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Judge orders halt to Nassau fines on county businesses

State Supreme Court Judge Thomas Adams in Mineola

State Supreme Court Judge Thomas Adams in Mineola on Jan. 5, 2016. Photo Credit: Barry Sloan

A state court judge on Monday halted the collection of hundreds of thousands of dollars in fines imposed on Nassau businesses by the county assessor last month.

State Supreme Court Justice Thomas Adams signed four separate temporary restraining orders, requested by four different law firms representing some 1,000 commercial property owners, to bar the county from enforcing the fines until at least Feb. 8 when a hearing is scheduled in Mineola.

One of the orders extends a restraining order against Nassau from last August until the state appellate division determines whether the county has the authority to impose the fines, which top $300,000 for some businesses, for allegedly failing to file financial statements with the assessor.

“It’s a total win for the commercial property owner,” said attorney Laureen Harris, who is representing about 100 businesses. “I am very happy, especially for the small business owner, that they will get their day in court.”

Lawyer Donald Leistman, representing 800 commercial property owners said, “Once the court has a chance to digest all the arguments and papers, we hope there will be a favorable outcome on behalf of the property owners.”

Leistman and other lawyers contended the county imposed the fines regardless of whether the commercial property owners had submitted the financial statements or were exempt from filing.

The administration of County Executive Edward Mangano, which is being represented in court by Mangano’s former law firm Rivkin Radler, declined to comment.

The commercial property owners filed suit last week, contending the penalties were excessive and illegal. They argued the large fines were disproportionate to the offense, and said the county had not provided required notice or hearings before imposing the penalties in December. If not paid by Feb. 10, the fines would automatically turn into liens against the properties, accruing 12 percent interest.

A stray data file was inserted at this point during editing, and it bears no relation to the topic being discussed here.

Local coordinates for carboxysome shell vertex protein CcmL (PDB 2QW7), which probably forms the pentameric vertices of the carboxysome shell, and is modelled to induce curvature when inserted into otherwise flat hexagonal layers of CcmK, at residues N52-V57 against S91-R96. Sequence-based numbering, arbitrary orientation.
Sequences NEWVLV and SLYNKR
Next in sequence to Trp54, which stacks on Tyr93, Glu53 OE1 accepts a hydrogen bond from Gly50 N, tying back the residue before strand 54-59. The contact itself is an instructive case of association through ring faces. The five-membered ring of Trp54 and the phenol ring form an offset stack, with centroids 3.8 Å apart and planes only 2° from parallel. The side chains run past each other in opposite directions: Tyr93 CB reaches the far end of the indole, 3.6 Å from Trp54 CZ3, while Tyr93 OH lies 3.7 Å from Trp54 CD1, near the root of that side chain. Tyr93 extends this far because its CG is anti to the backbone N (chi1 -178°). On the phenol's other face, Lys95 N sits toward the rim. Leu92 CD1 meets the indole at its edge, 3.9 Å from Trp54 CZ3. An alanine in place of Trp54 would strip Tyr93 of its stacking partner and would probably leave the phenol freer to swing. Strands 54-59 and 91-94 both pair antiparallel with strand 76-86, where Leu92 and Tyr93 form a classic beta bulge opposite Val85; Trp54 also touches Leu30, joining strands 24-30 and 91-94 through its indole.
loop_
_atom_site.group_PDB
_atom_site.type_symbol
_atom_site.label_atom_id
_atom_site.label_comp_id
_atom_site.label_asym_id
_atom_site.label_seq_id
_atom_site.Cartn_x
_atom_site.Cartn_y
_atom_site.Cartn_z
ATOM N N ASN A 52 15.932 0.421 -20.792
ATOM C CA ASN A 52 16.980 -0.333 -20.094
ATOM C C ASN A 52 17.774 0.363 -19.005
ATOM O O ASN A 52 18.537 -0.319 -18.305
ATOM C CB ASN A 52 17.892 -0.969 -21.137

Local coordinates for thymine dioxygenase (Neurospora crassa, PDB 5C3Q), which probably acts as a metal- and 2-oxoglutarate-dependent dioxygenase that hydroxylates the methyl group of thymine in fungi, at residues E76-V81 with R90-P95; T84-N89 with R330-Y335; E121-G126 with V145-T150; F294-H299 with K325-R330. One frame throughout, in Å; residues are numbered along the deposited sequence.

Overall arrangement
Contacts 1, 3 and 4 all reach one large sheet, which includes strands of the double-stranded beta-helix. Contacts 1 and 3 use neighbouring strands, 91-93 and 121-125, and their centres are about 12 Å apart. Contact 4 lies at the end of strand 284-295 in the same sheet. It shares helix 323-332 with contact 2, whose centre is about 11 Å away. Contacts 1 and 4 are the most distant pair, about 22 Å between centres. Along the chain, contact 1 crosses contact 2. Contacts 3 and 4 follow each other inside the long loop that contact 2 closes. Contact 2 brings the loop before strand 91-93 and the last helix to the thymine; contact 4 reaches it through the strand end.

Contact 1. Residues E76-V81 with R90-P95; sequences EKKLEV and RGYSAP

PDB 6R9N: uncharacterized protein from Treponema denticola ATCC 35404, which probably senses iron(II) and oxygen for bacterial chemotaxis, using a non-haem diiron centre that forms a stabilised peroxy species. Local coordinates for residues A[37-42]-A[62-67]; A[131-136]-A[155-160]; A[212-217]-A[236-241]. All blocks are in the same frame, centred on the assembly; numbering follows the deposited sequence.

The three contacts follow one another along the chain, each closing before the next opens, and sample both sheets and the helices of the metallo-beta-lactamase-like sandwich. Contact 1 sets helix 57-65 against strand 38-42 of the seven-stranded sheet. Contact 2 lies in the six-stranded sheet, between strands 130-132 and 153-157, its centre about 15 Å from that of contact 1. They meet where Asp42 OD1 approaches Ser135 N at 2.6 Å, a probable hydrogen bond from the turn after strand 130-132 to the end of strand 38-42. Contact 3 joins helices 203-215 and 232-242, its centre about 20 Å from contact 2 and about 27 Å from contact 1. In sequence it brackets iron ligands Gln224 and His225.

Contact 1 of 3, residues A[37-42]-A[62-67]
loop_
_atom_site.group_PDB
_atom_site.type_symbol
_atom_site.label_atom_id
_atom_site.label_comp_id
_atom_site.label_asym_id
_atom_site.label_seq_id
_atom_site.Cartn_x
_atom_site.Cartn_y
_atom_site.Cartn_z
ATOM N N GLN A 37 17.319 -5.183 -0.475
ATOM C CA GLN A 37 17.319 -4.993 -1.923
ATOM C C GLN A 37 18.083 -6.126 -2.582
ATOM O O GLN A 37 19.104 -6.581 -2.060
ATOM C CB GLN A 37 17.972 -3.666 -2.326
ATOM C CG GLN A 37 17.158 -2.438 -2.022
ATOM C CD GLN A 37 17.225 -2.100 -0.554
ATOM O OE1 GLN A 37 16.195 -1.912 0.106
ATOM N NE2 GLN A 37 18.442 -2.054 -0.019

The county legislature increased the fines in Dec. 2013 for businesses that failed to submit annual income-and-expense statements, which are used by the assessor to determine the value of commercial properties throughout Nassau.

The county has yet to collect any of those increased penalties because Harris immediately filed suit, contending the county did not have the authority under state law to impose such fines. Harris’ initial lawsuit suit is now before the appellate division. She obtained the extended restraining order.

“Homeowners should not have to cover the costs of noncompliant commercial property owners and not a single business has to pay a fine if they just comply with the law.” said Presiding Officer Norma Gonsalves (R-East Meadow.

Legis. Laura Curran (D-Baldwin), who is running for county executive this year, SAID after Adam’s ruling, “Nassau is stuck in another legal mess because of Ed Mangano’s blatant money-grab and house-of-cards budgeting.”

Mangano spokesman Brian Nevin said the income and expense law was not a Mangano initiative, but was put forward by the GOP majority on the county legislature.

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